Dental Office

Dental Office

Wednesday, February 27, 2013

Tips/Guidelines for Commercial Tenant Improvements and Remodels

After 18 years as an Architect in the business of commercial tenant improvements ("TI's") and interior remodels, I have my fair share of valuable experience to pass along to anyone involved in such a project. I hope the following tips/guidelines help:

1. The Beginning: What is your goal, dream, vision, business model, passion?! Consult your Accountant and Financial Advisor and look at your financial situation, the market, marketing strategies. Are you expanding, opening your own office, partnering, relocating?

2. Lender: This is everything. Work with the appropriate lender for your project type (some, if not all lenders specialize in specific niches or areas of business). Lending institutions differ in what they can offer regarding downpayment, rates, LTV info, payments, etc. We work with lenders to provide necessary information during the process.

3. Location. Location. Location!: Determine your best location for success. New clientele? Will current clientele follow you? What are the demographics for the area (a Broker can help with that)? Does the location have good visibility/access from major streets? What are the adjacent or nearby businesses (will they help support yours)? Is the location convenient for you and clientele? What is your daily commute? What amenities are in the area that can help support your business? What are the signage options/locations for office visibility and advertising?

4. Broker: Work with someone who listens and understands your business/career goals. A Broker can search and give you the information you need to make informative decisions for business success. Your Broker can get you the best deal possible for your space and budget. We work with Brokers to provide necessary information during the process.

5. Architect: Contact an Architect sooner than later in the process to help determine the amount of space required for your needs and budget. An Architect can work with you, the lender and the Broker as part of a team. An Architect can prepare a Space Plan showing how the requirements fit (or don't fit!) into the space at which you're considering. An Architect can consult on design, schedule, process, City Permits, construction drawings, builders, etc. The Architect also works with the Engineers required to complete the plans for a Building Permit. Many Clients hire an Architect after they have already signed the Purchase/Lease Agreement "locking" them in to the space, so the Architect has to "force" the design and "make it work". It would be better to engage an Architect sooner to help in the selection of a space based on the criteria.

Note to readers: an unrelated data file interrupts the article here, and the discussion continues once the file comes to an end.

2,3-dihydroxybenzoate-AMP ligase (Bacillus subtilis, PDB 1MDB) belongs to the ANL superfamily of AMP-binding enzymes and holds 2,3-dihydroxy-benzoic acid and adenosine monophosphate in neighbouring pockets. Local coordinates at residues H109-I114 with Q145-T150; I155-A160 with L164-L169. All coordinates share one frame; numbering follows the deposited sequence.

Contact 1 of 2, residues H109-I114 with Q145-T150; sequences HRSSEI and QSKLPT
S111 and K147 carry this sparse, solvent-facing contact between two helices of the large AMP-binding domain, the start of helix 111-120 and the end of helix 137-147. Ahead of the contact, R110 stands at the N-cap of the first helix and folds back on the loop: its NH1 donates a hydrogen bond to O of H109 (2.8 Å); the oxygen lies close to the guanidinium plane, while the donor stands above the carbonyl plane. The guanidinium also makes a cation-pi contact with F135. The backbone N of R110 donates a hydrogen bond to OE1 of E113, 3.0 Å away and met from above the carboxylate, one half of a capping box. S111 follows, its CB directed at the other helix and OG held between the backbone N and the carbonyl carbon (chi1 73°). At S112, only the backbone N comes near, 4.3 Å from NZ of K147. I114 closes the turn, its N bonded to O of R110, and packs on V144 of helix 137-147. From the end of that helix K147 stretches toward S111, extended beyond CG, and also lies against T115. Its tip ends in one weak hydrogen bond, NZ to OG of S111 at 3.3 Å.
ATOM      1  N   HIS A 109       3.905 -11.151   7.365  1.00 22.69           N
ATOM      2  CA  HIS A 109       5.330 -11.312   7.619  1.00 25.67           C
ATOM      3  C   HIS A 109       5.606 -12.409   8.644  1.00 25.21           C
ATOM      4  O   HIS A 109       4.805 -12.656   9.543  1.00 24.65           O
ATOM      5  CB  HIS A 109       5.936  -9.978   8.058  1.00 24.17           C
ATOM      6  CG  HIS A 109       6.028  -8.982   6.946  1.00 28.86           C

6. Design/Construction Drawings "Plans": Coordinate with your staff early in the process to create the best design at the start. Think about any details you want, the day-to-day needs, what works and does not work in your current office. Obtain all the specifications (sometimes known as "cutsheets")/information on any equipment for design and enginering purposes (electrical requirements, exhaust, heat gain, plumbing line, etc.). Get your I.T. person involved for input, server requirements, electrical needs. Get your equipment supplier involved early for coordination and equipment purchase. Follow up phone conversations with emails so communication is clear and accessible/retrievable (memories are short!). Create a folder/file specific to the project to keep documents, drawings, correspondence. CAREFULLY REVIEW ALL design drawings/documents sent to you for review/signature of approval. Call the Architect if you have any questions. Time is money, so the more efficient and responsive in a timely manner you are, the more money you can save.

7. Builder/Contractor: Use a competent Contractor with experience in your project type. Use a commercial Contractor (NOT a residential Contractor for a commercial project - the 2 are entirely different). Take Preliminary Cost Estimates provided by Contractors with a grain of salt. Without ALL of the construction drawings, Contractors can only make assumptions and estimations. Final Bids are almost always more than prelims., so consider a contingency in your budget. Beware - changing the design during construction or adding to it could cost you more money. Give your Contractor timely information on finish selections, flooring, paint colors, cabinet materials/finishes, appliance sizes/types, TV and monitor mounting locations/heights. CAREFULLY REVIEW the Contractor's Bid with the Contractor BEFORE signing the Construction Contract. Discuss ALL project details, expectations, process, schedules (both construction and payment), and what is both INCLUDED and EXCLUDED from the Bid.

8. Marketing/Promotions/Advertising: Consider working with a marketing professional or a graphic designer for logo design, signage ideas, business cards, brochures, etc. Launch or update your website and maintain good, consistent social media presence (Facebook, Twitter, Electronic Newsletters, etc.). Offer promotions, discounts, loyalty rewards, specials to bring in business. Have a Grand Opening and/or Open House to engage the community. Send out post cards or create an ad in a movie theater or radio spot!

1 comment:

  1. I am really pleased to post my comment on this blog. You have described well things regarding commercial tenant improvements and interior remodels.
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    ReplyDelete